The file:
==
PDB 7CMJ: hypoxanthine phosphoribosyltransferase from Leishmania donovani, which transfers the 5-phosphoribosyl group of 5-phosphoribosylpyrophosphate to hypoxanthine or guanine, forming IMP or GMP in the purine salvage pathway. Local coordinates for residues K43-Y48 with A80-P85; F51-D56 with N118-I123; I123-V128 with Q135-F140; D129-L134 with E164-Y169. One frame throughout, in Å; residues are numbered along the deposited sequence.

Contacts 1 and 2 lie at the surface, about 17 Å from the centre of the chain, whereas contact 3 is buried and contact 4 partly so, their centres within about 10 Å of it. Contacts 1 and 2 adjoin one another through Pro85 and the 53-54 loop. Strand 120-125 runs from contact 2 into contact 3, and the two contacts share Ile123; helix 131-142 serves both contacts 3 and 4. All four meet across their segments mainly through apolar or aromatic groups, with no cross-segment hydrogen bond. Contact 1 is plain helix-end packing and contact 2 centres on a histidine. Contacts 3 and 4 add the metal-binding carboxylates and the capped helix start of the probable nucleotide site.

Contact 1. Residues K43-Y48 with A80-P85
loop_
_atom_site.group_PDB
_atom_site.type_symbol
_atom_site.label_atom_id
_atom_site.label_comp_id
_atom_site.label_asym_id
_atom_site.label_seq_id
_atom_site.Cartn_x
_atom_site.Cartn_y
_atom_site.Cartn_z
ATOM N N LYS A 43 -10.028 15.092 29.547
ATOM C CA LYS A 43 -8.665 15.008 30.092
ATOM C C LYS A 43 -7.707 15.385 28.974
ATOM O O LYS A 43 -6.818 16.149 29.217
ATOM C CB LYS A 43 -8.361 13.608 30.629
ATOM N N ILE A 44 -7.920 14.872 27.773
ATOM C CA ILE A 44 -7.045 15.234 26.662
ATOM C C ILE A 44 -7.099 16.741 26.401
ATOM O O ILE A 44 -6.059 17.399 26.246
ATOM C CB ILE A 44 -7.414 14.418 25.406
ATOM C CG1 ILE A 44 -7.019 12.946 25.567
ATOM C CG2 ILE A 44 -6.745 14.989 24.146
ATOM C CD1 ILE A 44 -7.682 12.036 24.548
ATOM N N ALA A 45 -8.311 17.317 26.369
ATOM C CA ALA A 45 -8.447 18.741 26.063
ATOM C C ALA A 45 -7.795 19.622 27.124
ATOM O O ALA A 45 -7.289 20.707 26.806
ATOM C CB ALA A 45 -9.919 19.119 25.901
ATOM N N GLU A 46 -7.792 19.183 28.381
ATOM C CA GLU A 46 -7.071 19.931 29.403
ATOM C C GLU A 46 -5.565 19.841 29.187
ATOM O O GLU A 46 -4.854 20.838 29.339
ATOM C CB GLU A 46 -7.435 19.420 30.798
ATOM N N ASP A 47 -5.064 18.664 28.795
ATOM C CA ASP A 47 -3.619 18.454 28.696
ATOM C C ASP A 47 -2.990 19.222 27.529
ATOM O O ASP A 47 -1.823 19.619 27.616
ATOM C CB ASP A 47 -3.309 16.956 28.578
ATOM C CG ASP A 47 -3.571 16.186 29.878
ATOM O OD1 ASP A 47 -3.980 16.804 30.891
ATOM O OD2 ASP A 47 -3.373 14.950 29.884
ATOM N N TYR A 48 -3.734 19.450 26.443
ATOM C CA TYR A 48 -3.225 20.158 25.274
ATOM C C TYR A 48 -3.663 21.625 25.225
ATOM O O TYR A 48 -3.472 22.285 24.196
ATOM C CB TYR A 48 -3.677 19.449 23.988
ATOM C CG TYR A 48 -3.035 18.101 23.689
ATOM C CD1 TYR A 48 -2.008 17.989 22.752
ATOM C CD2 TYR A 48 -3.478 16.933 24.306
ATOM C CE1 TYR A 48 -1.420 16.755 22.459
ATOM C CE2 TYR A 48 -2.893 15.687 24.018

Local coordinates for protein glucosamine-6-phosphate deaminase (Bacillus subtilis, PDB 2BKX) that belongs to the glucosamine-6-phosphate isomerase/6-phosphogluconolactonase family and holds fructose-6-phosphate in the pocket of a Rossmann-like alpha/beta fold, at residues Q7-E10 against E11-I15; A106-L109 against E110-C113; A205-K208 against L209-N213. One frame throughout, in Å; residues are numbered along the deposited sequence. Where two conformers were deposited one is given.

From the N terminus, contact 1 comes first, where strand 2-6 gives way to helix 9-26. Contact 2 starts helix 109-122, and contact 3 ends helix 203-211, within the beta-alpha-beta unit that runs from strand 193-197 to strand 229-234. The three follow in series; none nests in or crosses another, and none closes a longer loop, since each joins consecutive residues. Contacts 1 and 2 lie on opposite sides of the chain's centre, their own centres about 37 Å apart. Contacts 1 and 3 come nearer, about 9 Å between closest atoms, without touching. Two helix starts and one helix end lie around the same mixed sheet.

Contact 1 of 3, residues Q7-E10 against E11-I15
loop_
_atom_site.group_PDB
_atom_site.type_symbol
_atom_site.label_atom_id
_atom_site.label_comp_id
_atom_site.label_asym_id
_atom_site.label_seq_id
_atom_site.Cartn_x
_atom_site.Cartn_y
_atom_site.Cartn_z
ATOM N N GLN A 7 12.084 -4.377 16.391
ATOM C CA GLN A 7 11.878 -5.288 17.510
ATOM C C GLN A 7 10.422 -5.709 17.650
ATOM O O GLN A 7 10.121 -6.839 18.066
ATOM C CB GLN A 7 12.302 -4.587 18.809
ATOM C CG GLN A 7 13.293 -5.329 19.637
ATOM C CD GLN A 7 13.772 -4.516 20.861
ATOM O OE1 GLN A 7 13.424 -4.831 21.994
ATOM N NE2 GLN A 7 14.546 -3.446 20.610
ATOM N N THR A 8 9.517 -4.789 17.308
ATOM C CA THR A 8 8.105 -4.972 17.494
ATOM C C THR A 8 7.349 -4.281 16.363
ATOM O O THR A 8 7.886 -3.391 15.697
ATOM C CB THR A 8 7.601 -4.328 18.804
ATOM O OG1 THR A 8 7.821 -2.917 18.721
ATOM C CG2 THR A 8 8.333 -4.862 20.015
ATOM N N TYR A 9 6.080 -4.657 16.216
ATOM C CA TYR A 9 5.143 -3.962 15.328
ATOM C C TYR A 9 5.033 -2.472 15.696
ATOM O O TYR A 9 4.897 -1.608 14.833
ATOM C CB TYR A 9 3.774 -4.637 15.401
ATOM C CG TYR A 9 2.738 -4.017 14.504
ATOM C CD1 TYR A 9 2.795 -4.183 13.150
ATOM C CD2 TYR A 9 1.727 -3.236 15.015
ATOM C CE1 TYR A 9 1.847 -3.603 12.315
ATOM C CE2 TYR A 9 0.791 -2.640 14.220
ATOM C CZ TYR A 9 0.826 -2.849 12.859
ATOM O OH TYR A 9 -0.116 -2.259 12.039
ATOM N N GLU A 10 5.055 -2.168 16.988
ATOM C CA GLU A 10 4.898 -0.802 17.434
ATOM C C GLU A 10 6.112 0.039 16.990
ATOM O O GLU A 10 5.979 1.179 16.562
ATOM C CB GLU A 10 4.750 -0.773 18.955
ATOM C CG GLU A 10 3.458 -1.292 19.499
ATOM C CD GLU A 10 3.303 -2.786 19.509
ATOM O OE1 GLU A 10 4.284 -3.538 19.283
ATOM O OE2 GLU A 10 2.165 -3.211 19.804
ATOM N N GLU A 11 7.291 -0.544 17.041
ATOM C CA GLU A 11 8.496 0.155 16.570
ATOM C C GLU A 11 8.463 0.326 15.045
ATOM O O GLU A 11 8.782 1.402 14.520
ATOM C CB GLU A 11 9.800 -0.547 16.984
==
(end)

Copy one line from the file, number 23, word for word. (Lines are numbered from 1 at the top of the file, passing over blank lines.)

ATOM C CB ILE A 44 -7.414 14.418 25.406